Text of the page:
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Home News Power Sector News Supreme Court ruling may force power firms to rebid for mines

Supreme Court ruling may force power firms to rebid for mines

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Supreme courtPower companies are in for tough times, with the Supreme Court (SC) terming all coal block allocations since 1993 illegal. The apex court has also ruled that coal mines allocated to ultra mega power projects (UMPPs) may not use the surplus coal for commercial exploitation. The ruling puts at risk 22-23 Gw of capacity. The SC also put on hold the compensatory tariff hike granted by the Appellate Tribunal on Electricity to Adani Power and Tata Power for their respective UMPPs.

The worst-hit could be power companies that are close to commissioning their projects and for whom the captive coal mines are crucial. Unlike the cancellations of the telecom licences and loss of spectrum, in this case, the coal assets are tangible and viability of plants is linked to the availability of coal from captives. For Jaiprakash Power's Nigrie plant, which has captive coal mines, the impact would be significant if it has to return the mines or pay more. IDFC Securities says: "In case of a de-allocation of coal blocks allotted to state government companies, Jaiprakash Power (linkage to Nigrie) and KSK Energy (Mahanadi) would be the worst-hit in terms of earnings/valuations."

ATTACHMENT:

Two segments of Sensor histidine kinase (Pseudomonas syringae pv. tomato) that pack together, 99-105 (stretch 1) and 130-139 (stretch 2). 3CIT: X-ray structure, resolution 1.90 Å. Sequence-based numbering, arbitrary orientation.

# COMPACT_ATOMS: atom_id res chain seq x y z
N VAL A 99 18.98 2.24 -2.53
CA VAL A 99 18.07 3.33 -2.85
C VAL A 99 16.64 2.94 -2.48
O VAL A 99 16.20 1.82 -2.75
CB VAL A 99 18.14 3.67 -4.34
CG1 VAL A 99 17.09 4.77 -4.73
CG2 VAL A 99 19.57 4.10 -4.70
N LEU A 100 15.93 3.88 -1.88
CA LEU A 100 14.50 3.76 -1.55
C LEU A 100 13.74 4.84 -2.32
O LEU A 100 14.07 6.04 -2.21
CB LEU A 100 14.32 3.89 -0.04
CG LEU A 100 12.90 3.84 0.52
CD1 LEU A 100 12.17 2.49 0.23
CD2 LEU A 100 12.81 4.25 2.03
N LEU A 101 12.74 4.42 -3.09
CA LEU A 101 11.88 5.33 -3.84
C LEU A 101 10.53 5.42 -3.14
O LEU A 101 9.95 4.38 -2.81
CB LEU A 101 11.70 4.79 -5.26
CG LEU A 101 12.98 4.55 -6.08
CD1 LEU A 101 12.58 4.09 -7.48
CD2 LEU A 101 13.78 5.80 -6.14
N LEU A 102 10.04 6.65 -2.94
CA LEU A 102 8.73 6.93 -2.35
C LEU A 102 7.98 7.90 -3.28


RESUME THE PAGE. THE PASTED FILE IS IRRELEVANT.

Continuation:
After the sale of the hydropower plants, Nigrie is the only other valuable asset left for Jaiprakash Power. If the coal mine is reallocated and costs are higher, the viability of the plant would come under question. Analysts are factoring in a 56 per cent fall in Jaiprakash Power's net profit this year and 36 per cent next year, following the apex court's ruling. The impact on the de-allocation of mines on Adani Power and Adani Enterprises would be marginal, as the Lohara West mine was already cancelled earlier.

The real financial impact of the SC ruling will be clear only after the same mines are re-allocated or a penalty is levied. Tata Power and CESC, which were allocated coal mines, will have to redo their math once there is clarity on whether they rebid for the same mines or pay a penalty.

ICICIDirect believes the SC verdict will impact investor's sentiments and affect many imported coal based projects that had won power purchasing agreements on competitive bidding. The compensatory tariff ruling will not impact Tata Power as the firm had not factored in the gains from the compensatory tariff hike in its June-quarter earnings.

The stock price of Reliance Power, which won two coal-backed UMPPs, will also be impacted. Emkay Global says if excess coal use is not allowed, there would be material impact on R-Power's net present value (NPV). The brokerage values plants linked to excess coal at Rs 41a share out of Rs 111 a share NPV.

Source- Business standard


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